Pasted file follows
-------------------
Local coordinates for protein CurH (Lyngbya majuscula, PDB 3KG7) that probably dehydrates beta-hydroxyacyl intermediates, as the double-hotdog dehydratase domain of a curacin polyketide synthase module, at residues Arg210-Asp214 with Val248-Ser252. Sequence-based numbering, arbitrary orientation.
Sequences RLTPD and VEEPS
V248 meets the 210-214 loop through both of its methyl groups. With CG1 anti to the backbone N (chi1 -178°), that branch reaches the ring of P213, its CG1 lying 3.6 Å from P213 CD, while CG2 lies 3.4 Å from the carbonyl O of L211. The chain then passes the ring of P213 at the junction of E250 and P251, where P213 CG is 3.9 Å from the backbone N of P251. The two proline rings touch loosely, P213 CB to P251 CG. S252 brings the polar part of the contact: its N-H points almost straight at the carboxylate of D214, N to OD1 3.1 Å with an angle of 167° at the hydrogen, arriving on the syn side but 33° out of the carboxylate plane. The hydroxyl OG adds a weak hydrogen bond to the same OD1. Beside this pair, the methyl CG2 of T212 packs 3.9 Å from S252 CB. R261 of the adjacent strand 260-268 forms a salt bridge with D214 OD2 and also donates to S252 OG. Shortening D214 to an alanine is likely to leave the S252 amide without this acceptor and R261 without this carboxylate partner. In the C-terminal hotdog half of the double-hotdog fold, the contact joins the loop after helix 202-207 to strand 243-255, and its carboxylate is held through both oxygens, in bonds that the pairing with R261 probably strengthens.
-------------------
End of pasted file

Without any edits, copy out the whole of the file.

Local coordinates for protein CurH (Lyngbya majuscula, PDB 3KG7) that probably dehydrates beta-hydroxyacyl intermediates, as the double-hotdog dehydratase domain of a curacin polyketide synthase module, at residues Arg210-Asp214 with Val248-Ser252. Sequence-based numbering, arbitrary orientation.
Sequences RLTPD and VEEPS
V248 meets the 210-214 loop through both of its methyl groups. With CG1 anti to the backbone N (chi1 -178°), that branch reaches the ring of P213, its CG1 lying 3.6 Å from P213 CD, while CG2 lies 3.4 Å from the carbonyl O of L211. The chain then passes the ring of P213 at the junction of E250 and P251, where P213 CG is 3.9 Å from the backbone N of P251. The two proline rings touch loosely, P213 CB to P251 CG. S252 brings the polar part of the contact: its N-H points almost straight at the carboxylate of D214, N to OD1 3.1 Å with an angle of 167° at the hydrogen, arriving on the syn side but 33° out of the carboxylate plane. The hydroxyl OG adds a weak hydrogen bond to the same OD1. Beside this pair, the methyl CG2 of T212 packs 3.9 Å from S252 CB. R261 of the adjacent strand 260-268 forms a salt bridge with D214 OD2 and also donates to S252 OG. Shortening D214 to an alanine is likely to leave the S252 amide without this acceptor and R261 without this carboxylate partner. In the C-terminal hotdog half of the double-hotdog fold, the contact joins the loop after helix 202-207 to strand 243-255, and its carboxylate is held through both oxygens, in bonds that the pairing with R261 probably strengthens.